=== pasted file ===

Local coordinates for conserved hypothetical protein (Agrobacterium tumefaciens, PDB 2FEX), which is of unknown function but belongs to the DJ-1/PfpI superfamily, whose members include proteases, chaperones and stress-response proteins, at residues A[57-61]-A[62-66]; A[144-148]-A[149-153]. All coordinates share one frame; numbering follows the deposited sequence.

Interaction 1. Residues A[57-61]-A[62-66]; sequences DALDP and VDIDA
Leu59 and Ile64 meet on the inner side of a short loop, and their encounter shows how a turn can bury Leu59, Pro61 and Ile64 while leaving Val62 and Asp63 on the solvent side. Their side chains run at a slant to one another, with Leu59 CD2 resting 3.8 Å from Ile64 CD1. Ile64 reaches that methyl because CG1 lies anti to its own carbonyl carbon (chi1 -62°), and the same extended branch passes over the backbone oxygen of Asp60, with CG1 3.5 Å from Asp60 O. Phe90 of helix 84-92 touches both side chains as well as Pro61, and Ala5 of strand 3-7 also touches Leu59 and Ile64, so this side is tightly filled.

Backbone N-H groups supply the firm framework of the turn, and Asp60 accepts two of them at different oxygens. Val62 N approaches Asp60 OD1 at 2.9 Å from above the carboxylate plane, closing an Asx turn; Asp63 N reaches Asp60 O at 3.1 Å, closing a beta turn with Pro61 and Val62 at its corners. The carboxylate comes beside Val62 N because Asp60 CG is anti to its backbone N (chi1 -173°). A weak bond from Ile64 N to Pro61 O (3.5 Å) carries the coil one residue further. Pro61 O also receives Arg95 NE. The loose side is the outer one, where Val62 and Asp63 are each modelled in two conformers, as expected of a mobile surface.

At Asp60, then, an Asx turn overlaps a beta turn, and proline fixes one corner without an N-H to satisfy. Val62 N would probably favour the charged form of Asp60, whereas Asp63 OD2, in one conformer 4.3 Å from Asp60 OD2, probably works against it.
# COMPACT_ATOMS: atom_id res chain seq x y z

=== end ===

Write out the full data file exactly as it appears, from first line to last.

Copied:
Local coordinates for conserved hypothetical protein (Agrobacterium tumefaciens, PDB 2FEX), which is of unknown function but belongs to the DJ-1/PfpI superfamily, whose members include proteases, chaperones and stress-response proteins, at residues A[57-61]-A[62-66]; A[144-148]-A[149-153]. All coordinates share one frame; numbering follows the deposited sequence.

Interaction 1. Residues A[57-61]-A[62-66]; sequences DALDP and VDIDA
Leu59 and Ile64 meet on the inner side of a short loop, and their encounter shows how a turn can bury Leu59, Pro61 and Ile64 while leaving Val62 and Asp63 on the solvent side. Their side chains run at a slant to one another, with Leu59 CD2 resting 3.8 Å from Ile64 CD1. Ile64 reaches that methyl because CG1 lies anti to its own carbonyl carbon (chi1 -62°), and the same extended branch passes over the backbone oxygen of Asp60, with CG1 3.5 Å from Asp60 O. Phe90 of helix 84-92 touches both side chains as well as Pro61, and Ala5 of strand 3-7 also touches Leu59 and Ile64, so this side is tightly filled.

Backbone N-H groups supply the firm framework of the turn, and Asp60 accepts two of them at different oxygens. Val62 N approaches Asp60 OD1 at 2.9 Å from above the carboxylate plane, closing an Asx turn; Asp63 N reaches Asp60 O at 3.1 Å, closing a beta turn with Pro61 and Val62 at its corners. The carboxylate comes beside Val62 N because Asp60 CG is anti to its backbone N (chi1 -173°). A weak bond from Ile64 N to Pro61 O (3.5 Å) carries the coil one residue further. Pro61 O also receives Arg95 NE. The loose side is the outer one, where Val62 and Asp63 are each modelled in two conformers, as expected of a mobile surface.

At Asp60, then, an Asx turn overlaps a beta turn, and proline fixes one corner without an N-H to satisfy. Val62 N would probably favour the charged form of Asp60, whereas Asp63 OD2, in one conformer 4.3 Å from Asp60 OD2, probably works against it.
# COMPACT_ATOMS: atom_id res chain seq x y z